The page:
Reading: An Unsung Hero (Michael Smith)
Weather: Very variable with some SE occasionally, but sometimes very light. Sun was out a lot so temperature was again about 35oC.
Thought for the day: Doldrums, schmoldrums – I was tempting fate!
Evening meal: Pumpkin pasta with salad
Course: 195oC most of the time
Distance covered: At 1200 we had done 1,621 miles
Wildlife headcount: Pretty much a wildlife-free zone today, just a few flying fish skimming around (and missing occasionally) …..
Rock and roll was a great era. On a boat in the doldrums though, it is not such a good look. The rock and roll comes from the fact that the wind keeps dying, but the sea and the swell doesn’t. This makes it impossible to keep at all stable and so when the wind dies, the sails just rattle around. The engine then goes on, not to keep speed up (we have plenty of time to drift along!), but to try and keep the boat more stable and stop the sails slatting around so much. That was pretty much the pattern of today. After some torrential showers during the night, the sun came out in the morning but the doldrums are clearly not letting us go easily though with this bad rock and roll impression.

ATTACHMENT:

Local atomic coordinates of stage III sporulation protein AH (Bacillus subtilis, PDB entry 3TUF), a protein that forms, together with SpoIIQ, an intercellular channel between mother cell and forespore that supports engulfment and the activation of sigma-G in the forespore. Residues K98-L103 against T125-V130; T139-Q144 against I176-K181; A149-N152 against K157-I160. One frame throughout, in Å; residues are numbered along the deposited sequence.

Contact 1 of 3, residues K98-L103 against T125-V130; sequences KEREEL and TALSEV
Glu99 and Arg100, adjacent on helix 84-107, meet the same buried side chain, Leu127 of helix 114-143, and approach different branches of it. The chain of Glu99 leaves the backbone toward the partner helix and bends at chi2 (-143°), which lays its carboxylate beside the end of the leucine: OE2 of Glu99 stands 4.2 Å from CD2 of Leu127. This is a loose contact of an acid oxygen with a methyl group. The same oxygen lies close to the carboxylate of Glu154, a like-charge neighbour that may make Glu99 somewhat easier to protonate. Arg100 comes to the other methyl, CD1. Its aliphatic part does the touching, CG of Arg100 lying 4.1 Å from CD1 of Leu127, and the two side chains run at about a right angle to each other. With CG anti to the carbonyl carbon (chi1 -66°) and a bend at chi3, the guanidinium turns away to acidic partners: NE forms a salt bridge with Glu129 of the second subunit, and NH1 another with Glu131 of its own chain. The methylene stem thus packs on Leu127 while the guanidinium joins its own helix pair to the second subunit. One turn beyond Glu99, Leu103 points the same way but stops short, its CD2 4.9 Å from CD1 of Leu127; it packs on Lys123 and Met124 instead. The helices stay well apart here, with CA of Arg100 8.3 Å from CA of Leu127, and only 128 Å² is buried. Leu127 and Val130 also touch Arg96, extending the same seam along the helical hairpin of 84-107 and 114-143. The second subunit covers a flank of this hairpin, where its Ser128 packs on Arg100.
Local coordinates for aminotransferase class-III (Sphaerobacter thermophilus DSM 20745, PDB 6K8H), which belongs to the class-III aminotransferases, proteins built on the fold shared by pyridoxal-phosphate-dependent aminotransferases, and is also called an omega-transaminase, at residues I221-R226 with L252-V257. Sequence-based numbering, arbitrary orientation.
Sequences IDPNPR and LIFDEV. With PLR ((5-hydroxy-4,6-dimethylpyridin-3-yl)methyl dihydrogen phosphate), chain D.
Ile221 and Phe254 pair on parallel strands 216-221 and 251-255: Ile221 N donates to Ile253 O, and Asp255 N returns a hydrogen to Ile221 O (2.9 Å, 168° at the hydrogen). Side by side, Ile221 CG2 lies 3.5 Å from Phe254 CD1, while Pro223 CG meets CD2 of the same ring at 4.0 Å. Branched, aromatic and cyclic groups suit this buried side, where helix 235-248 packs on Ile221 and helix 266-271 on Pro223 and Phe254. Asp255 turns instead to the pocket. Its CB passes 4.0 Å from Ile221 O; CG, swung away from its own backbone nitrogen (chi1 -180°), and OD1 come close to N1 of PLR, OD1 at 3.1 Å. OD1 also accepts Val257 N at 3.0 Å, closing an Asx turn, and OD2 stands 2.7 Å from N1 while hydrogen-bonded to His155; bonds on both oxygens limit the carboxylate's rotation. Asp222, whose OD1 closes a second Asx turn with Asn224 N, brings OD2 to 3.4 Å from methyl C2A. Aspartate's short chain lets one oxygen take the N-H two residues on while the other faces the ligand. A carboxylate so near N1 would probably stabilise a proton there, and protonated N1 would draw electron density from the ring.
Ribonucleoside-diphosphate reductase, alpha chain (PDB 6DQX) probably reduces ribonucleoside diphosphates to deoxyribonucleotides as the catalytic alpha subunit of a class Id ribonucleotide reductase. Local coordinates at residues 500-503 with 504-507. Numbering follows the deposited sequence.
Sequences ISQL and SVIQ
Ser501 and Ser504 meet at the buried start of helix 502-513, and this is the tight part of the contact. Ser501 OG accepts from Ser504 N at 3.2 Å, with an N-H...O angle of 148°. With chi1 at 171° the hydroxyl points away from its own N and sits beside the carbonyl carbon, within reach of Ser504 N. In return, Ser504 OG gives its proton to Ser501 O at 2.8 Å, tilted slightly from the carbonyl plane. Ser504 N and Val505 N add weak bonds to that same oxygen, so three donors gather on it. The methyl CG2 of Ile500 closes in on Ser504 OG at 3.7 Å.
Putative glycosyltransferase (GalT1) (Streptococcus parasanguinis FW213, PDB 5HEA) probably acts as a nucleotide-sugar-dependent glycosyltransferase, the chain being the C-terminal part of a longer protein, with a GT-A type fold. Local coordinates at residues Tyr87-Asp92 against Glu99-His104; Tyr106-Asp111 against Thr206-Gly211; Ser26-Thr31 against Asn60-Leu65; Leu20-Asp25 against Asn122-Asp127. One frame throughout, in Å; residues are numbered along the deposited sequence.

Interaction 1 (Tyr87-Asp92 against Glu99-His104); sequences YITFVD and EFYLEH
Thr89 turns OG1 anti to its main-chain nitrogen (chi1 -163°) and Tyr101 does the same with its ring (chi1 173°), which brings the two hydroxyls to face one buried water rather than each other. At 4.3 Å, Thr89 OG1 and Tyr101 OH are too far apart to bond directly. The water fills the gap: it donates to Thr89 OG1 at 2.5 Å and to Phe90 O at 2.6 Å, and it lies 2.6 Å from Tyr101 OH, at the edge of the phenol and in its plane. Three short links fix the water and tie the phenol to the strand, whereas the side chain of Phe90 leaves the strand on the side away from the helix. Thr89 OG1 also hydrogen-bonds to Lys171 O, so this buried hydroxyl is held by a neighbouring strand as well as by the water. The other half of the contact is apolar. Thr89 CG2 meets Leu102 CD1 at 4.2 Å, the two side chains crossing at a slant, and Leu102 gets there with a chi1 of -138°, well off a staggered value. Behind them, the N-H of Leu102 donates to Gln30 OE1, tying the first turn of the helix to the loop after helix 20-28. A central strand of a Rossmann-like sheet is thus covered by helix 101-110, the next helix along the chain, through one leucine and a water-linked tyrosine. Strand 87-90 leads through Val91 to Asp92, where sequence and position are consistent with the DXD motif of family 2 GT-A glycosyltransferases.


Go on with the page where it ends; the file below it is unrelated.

Lunchtime then saw the boat being a hive of activity. After several days of sanding the hatchway, Erik varnished it. This was enough to anger the god of the doldrums who repaid us with another torrential shower. Luckily in this heat, two pack varnish goes off very quickly so it was OK. The next job though was much more major. One of the greatest potential areas of chafe on this boat is where the gaff meets the mast – an area called the throat. On the end of the gaff is a huge u-shaped metal section which is meant to gently caress the mast as it rotates around. To try and prevent any wear on the mast from this not so gentle caress, there is a series of vertical pieces of wood fitted around the mast. These should be sacrificial pieces and take any wear instead of the mast. However, in the refit, the new sacrificial pieces seem to have had harsh edges and instead of gently wearing have been catching the throat as it moves resulting in them splintering and raining pieces of wood on deck.
So down came the mainsail and instead up went Erik. He spent around an hour pulling off loose pieces of wood and generally tidying up the area. The biggest issue though was that the rock and roll hadn’t stopped, so ascending the mast, even in a bosun’s chair, was like a version of human pinball. Even though he was hanging on, the waves would bounce him from mast to shrouds and back again. I was on the helm desperately trying to keep things stable, but powerless to change the odd wave pattern we find ourselves in. Eventually he succeeded and came down in company with his bruises. The throat was then lined with an additional piece of rubber and coated with lashings of lanolin grease – all to try and minimise the impact of chafing, something which is a fact of ocean sailing. We have already sailed further in a fortnight than I sail even in a good season, with probably greater loads on much of the gear …..